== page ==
Why am I thinking about this? I’m the father of two upstanding millennials who turn 18- and 20-years old in May. There is nobody more proud of their accomplishments than me. My daughter is about to graduate high school with a strong GPA. She is interested in politics and diplomacy and is off to college this fall.
My son is closing out his sophomore year of college, excelling in physics, astronomy and calculus. He is a runner and has a big heart. Though both kids have part-time jobs, my son is the saver – and a good one at that (maybe he learned that from his dad!) – while my daughter is the spender.
Though I have great confidence in my kids, I am well aware that millennials have been branded as entitled, lazy, and reliant on electronic devices. A couple years ago, a poll showed millennials were quite pessimistic about their job prospects, but they are being hired for well-paying jobs – if they finish college.
Why I’m worried
When the rubber meets the road, I have faith in this generation. But I don’t know how they will handle the alarming, already-enormous, and still-growing debt our country is burdened with. We are near $20 trillion in debt. Who will end up paying for it? Millennials – and the generations behind them.
Many in the older generations have given up hope, saying there is no way the millennials will ever achieve enough wealth to live comfortably – not with the current situation as dire as it is. However, it is unwise to give up hope when there are solutions.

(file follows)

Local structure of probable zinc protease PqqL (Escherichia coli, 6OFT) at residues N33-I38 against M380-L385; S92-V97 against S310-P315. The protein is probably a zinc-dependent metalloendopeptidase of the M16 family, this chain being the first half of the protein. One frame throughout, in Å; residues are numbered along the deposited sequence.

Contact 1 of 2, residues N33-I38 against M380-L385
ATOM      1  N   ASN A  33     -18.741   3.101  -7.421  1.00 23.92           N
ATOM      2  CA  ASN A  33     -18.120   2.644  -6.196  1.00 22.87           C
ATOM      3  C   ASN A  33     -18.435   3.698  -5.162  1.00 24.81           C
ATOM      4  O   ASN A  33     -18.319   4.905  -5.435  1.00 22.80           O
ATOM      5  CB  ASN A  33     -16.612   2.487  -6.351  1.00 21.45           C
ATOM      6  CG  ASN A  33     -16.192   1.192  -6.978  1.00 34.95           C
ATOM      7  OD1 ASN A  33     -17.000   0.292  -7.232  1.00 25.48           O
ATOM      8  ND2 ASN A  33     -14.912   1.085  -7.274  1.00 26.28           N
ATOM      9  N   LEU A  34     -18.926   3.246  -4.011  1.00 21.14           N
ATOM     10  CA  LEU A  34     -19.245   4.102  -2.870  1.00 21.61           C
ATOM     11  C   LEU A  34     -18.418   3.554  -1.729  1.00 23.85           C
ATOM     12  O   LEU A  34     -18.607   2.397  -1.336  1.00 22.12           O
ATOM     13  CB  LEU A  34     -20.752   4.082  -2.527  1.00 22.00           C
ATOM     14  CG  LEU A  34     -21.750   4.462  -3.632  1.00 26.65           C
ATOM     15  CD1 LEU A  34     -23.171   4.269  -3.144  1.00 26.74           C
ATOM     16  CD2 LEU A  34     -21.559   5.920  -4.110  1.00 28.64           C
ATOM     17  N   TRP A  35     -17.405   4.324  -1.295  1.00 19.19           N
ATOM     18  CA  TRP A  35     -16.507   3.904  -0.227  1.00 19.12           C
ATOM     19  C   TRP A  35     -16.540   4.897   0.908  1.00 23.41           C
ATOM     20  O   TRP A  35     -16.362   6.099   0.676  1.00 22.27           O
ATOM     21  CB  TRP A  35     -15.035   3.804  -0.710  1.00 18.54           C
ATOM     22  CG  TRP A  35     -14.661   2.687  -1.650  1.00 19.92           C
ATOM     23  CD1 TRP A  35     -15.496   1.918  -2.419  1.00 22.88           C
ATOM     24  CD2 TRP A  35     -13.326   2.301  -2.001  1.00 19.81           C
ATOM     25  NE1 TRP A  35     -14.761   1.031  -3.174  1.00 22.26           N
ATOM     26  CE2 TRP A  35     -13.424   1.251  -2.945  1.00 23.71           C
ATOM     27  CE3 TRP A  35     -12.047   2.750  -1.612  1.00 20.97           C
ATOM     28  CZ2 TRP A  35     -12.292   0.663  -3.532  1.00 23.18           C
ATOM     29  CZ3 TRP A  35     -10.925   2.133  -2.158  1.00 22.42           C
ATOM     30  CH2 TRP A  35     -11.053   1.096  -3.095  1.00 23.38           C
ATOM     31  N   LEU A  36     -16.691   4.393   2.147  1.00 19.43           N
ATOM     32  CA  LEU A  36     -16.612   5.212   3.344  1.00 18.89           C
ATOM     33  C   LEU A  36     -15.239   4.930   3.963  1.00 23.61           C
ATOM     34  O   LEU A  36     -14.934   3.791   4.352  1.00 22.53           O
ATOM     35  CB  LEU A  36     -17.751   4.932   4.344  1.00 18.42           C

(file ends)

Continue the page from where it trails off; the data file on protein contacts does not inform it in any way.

In order to create a safer and more secure financial future, millennials must start saving early, take some calculated risks, and not rely on the government (Social Security may be gone altogether). But it doesn’t look like they are.
A recent article on CNBC said that millennials are not investing. They are either confused about investing or can’t be bothered. Sure, many say they do not have the discretionary funds, but the time to create a secure financial future is now.
The one thing millennials can do to achieve financial security
Many in my generation (the lost one!) got started with 401(k)’s in 1978 – a brilliant way to save and often with lower tax consequences. Meanwhile, investment returns just from the SPX 500 over the past 40 years have been staggering. Many people who invested in the stock market have created great wealth for their retirement, whenever that comes.
Millennials, start saving to your 401(k). It is the easiest and most care-free way to invest in your future. If you can, max out your contribution – especially if it is matched by your employer. We call that “free money” – take advantage of it!
I am passing along the wisdom of saving and investing that my parents passed to me. Luckily, my kids get it and are eager to start socking away money to protect their future.
Next week we’ll talk about how the millennial generation can start saving for their children’s future.
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